Please help me choose the programming language I should learn for Selenium automation and its benefit over other. Any pro's and con's?
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See, you can learn Selenium with any language, whether it is C#, Java, Ruby, Python etc. It doesn't matter whether the application you are going to test has been developed in the same language that you would use to write your test scripts, you can test an application developed using C# in Selenium with test scripts written in Java.
In addition to that, you don't need to learn any of these languages completely for working with automation. You should know the basic stuff and as you go on with testing and creating test cases you will keep on searching about the issues being faced and how they can be resolved, which in turn will enhance your programming skills as well. Selenium with Java is more easy and much better to use and learn, you will get lots of examples, training material, forums and communities for the same. Don't need to learn complete Java for this, only basics are enough.
But above all if you are more comfortable with other options, then they are not bad, if you don't have any past experience in programming and are starting from scratch Java is good option.
I am assuming that you:
Python is widely considered as best language for beginners (MIT among others). It works much harder for programmer (to make programmer life easier). Because is not as object obsessed as Java is, beginner programmer can write simpler procedural code using existing objects without the need to dive deeply to object design. There are many excellent free online books and courses to learn Python.
One important feature why learning Python is simpler than Java is Python console/interpreter. It allows learner to learn Python one line at a time, experimenting and playing with language, instead of writing complete page of code like with Java (and trying to debug it as a whole).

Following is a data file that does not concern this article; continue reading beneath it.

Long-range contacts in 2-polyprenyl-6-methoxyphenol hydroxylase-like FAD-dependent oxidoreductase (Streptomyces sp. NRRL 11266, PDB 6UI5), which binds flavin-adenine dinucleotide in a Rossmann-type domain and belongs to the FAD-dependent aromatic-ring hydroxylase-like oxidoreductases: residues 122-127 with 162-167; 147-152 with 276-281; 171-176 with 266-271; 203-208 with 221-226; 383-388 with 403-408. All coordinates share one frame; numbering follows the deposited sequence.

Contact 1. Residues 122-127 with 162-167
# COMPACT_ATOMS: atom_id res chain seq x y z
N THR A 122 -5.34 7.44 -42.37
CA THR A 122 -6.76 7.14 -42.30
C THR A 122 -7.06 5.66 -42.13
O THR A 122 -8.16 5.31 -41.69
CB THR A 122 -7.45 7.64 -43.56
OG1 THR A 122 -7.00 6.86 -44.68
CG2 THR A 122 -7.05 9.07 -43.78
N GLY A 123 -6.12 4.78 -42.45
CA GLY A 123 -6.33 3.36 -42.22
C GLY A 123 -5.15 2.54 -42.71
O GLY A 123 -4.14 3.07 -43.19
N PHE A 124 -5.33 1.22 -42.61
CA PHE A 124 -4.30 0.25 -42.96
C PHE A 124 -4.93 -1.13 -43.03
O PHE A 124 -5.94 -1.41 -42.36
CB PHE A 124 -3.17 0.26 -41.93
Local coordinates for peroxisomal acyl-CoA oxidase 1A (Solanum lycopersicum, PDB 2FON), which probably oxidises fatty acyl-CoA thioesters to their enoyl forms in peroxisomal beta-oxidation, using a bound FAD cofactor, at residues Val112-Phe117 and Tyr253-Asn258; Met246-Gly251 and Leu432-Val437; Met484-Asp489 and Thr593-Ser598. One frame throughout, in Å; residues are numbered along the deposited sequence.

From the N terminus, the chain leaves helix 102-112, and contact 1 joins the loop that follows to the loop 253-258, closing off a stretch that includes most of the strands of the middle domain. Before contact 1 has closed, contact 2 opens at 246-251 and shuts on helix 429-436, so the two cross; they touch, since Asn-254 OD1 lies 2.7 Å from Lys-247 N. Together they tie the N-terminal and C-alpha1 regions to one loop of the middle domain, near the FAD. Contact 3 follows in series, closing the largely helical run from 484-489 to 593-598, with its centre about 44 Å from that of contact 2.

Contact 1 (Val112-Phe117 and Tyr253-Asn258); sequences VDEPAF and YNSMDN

Another important reason why Python beats Java is flexibility to create data structures in Python. Lists, dictionaries, returning multiple values from a function is trivial in Python. Python is excellent language to parse and manipulate data in text files, you would want to learn it for that reason anyway (Java sucks in this task).
Python is excellent glue language which will allow you to write tools helping your other QA tasks. Recent example from our experience: get log messages from last 100 SVN logins, parse bug numbers and comitters, get bug status from bugzilla database, and print report (to make sure that bugs with commits are in proper status). Python is excellent for this, Java, C# or JS - less so. So you likely want to learn Python anyway, to write such little custom tools.
Yes, Python is bit a niche language (people often learn it as 4th or later language, or not at all) - you have the opportunity to learn it as your first. Check one hour Python intro and you will get idea what Python can do, and how easy it is.
Go with Python, and when you learn those other languages, you will see why Python was the best choice for a beginner.
As I said, first language is very important because it will affects how you think about programming. This type of cognitive bias has name Blub paradox - a term coined by famous programmer and founder of Y-combinator seed fund Paul Graham in article Beating Averages - where he explained how he become millionaire by using Lisp (even more dynamic language than Python) instead of Java in his startup. We may safely assume that he knows about using programming languages which make programmer productive :-)
This type of cognitive bias can explain why people who know only static languages like Java or C# do not "trust" Python and rarely recommend it to others, and @Kyralessa comments are perfect example of such blub programmer. I did not asked him, he volunteered, honest! :-)
Two free online edX courses to learn Python for beginners:
There are two sides of your question which I am interpreting (and may be I am wrong), but this is how I see it :
Let's talk about first- I have used both Python and Java implementations and I agree with Peter, that Python is a lot easier and simpler to learn compared to Java, and as such, if you are a complete novice, I would suggest you go with Python.
Also it is fairly easy to install and use, and hence I would prefer it over Java implementation any day.